Christina Applegate: Anchorman and Dead To Me star says she's living 'kind of in hell' after being diagnosed with multiple sclerosis

Christina Applegate, the US actress best known for her roles in Anchorman and Dead To Me, has said she is living "kind of in hell" after being diagnosed with multiple sclerosis (MS).

Applegate, 52, who found out she had the potentially debilitating auto-immune disease in 2021, told Good Morning America: "I live kind of in hell. I'm not out a lot, so this is a little difficult, just for my system.

"But of course, the support is wonderful, and I'm really grateful."

The actress used her appearance on the ABC show to promote MeSsy, a newly-launched podcast she is making with fellow actress and Sopranos star, Jamie-Lynn Sigler, 42, who was diagnosed with MS when she was 20 years old.

The interview follows Applegate's surprise appearance at January's Emmy Awards, when she received a standing ovation after entering the stage using a cane.

She even made a joke about her condition, saying: "You're totally shaming me with disability by standing up, but it's fine."

But rather than feeling triumphant, she admitted she "kind of blacked out" in that moment.

She said: "People said, 'Oh, you were so funny,' and I'm like, I don't even know what I said. I don't know what I was doing. I got so freaked out that I didn't even know what was happening anymore."

But, she said, she "felt really beloved, and it was a beautiful thing".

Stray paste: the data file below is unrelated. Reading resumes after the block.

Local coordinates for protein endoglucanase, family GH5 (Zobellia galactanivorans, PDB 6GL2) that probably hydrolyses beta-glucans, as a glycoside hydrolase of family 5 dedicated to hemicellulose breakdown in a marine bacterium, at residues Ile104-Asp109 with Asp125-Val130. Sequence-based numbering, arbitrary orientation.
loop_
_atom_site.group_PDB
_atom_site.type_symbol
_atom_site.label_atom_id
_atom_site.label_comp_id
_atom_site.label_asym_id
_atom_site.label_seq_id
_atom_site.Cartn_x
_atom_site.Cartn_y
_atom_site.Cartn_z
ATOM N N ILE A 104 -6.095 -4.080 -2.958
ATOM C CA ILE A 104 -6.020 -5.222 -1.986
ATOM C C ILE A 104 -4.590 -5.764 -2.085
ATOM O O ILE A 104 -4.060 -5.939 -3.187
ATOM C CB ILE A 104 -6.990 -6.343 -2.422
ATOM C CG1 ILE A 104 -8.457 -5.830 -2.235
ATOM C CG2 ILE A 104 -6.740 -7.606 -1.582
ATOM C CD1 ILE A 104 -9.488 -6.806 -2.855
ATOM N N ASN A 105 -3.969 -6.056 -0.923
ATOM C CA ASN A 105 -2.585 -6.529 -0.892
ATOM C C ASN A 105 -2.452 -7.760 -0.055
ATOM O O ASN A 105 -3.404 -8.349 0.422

Applegate first shared her diagnosis in 2021 through social media and has provided updates about her health ever since.

Earlier this month, she posted a picture of herself leaning on a cane to celebrate reaching 100,000 followers on Instagram.

Describing herself as "a lady with a cool cane", she thanked fans "from the bottom of my heart".

Read more from Sky News:
Kenergy, nudity, and Al Pacino: The Oscars best bits
The full list of winning films and stars

Olympian's health update after quitting Dancing On Ice

Multiple sclerosis is a disease of the central nervous system that can affect the brain and spinal cord, causing a wide range of potential symptoms, including problems with vision, arm or leg movement, sensation or balance, the NHS says on its website.

A lifelong condition that can sometimes cause serious disability, people with the condition have a slightly reduced average life expectancy.

The immune system attacks the body's nerve linings, producing unpredictable symptoms including pain, fatigue or even paralysis, according to the National Multiple Sclerosis Society.

It says more than 130,000 people in the UK have MS.